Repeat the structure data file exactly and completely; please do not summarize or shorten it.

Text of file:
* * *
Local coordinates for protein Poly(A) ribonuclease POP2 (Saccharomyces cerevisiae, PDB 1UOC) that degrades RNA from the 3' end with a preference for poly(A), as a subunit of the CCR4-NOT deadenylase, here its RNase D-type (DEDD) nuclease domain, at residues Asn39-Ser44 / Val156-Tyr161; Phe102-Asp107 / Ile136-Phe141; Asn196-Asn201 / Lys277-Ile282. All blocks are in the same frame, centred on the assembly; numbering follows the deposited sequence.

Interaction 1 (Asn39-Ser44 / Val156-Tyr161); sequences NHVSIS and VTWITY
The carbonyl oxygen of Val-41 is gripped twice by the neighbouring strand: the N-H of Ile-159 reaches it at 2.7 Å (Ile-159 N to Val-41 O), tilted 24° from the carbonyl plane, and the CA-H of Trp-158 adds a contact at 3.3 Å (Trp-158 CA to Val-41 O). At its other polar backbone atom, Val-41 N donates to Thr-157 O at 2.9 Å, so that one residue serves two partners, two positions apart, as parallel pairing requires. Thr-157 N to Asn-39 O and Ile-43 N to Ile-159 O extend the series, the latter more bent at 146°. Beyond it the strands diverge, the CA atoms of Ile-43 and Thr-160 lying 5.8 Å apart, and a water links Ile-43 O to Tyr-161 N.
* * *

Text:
Local coordinates for protein Poly(A) ribonuclease POP2 (Saccharomyces cerevisiae, PDB 1UOC) that degrades RNA from the 3' end with a preference for poly(A), as a subunit of the CCR4-NOT deadenylase, here its RNase D-type (DEDD) nuclease domain, at residues Asn39-Ser44 / Val156-Tyr161; Phe102-Asp107 / Ile136-Phe141; Asn196-Asn201 / Lys277-Ile282. All blocks are in the same frame, centred on the assembly; numbering follows the deposited sequence.

Interaction 1 (Asn39-Ser44 / Val156-Tyr161); sequences NHVSIS and VTWITY
The carbonyl oxygen of Val-41 is gripped twice by the neighbouring strand: the N-H of Ile-159 reaches it at 2.7 Å (Ile-159 N to Val-41 O), tilted 24° from the carbonyl plane, and the CA-H of Trp-158 adds a contact at 3.3 Å (Trp-158 CA to Val-41 O). At its other polar backbone atom, Val-41 N donates to Thr-157 O at 2.9 Å, so that one residue serves two partners, two positions apart, as parallel pairing requires. Thr-157 N to Asn-39 O and Ile-43 N to Ile-159 O extend the series, the latter more bent at 146°. Beyond it the strands diverge, the CA atoms of Ile-43 and Thr-160 lying 5.8 Å apart, and a water links Ile-43 O to Tyr-161 N.